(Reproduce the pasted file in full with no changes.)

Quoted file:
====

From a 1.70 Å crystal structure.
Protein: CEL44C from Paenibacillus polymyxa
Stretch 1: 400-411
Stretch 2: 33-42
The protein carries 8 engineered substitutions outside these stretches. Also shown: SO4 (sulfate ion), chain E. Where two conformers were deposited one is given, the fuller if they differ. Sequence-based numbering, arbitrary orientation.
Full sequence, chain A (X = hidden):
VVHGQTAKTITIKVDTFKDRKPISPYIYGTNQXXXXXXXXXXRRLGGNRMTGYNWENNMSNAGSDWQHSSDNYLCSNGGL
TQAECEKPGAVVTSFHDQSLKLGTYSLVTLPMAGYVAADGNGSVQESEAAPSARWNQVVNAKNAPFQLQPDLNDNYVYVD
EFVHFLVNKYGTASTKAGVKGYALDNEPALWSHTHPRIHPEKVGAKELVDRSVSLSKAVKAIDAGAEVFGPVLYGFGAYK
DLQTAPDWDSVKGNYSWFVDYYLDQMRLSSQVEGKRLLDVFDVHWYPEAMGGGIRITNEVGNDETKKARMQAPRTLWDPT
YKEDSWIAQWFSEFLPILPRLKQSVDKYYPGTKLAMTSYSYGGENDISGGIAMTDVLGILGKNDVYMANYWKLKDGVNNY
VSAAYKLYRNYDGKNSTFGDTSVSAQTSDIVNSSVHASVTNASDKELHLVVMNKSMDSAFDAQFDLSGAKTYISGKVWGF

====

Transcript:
From a 1.70 Å crystal structure.
Protein: CEL44C from Paenibacillus polymyxa
Stretch 1: 400-411
Stretch 2: 33-42
The protein carries 8 engineered substitutions outside these stretches. Also shown: SO4 (sulfate ion), chain E. Where two conformers were deposited one is given, the fuller if they differ. Sequence-based numbering, arbitrary orientation.
Full sequence, chain A (X = hidden):
VVHGQTAKTITIKVDTFKDRKPISPYIYGTNQXXXXXXXXXXRRLGGNRMTGYNWENNMSNAGSDWQHSSDNYLCSNGGL
TQAECEKPGAVVTSFHDQSLKLGTYSLVTLPMAGYVAADGNGSVQESEAAPSARWNQVVNAKNAPFQLQPDLNDNYVYVD
EFVHFLVNKYGTASTKAGVKGYALDNEPALWSHTHPRIHPEKVGAKELVDRSVSLSKAVKAIDAGAEVFGPVLYGFGAYK
DLQTAPDWDSVKGNYSWFVDYYLDQMRLSSQVEGKRLLDVFDVHWYPEAMGGGIRITNEVGNDETKKARMQAPRTLWDPT
YKEDSWIAQWFSEFLPILPRLKQSVDKYYPGTKLAMTSYSYGGENDISGGIAMTDVLGILGKNDVYMANYWKLKDGVNNY
VSAAYKLYRNYDGKNSTFGDTSVSAQTSDIVNSSVHASVTNASDKELHLVVMNKSMDSAFDAQFDLSGAKTYISGKVWGF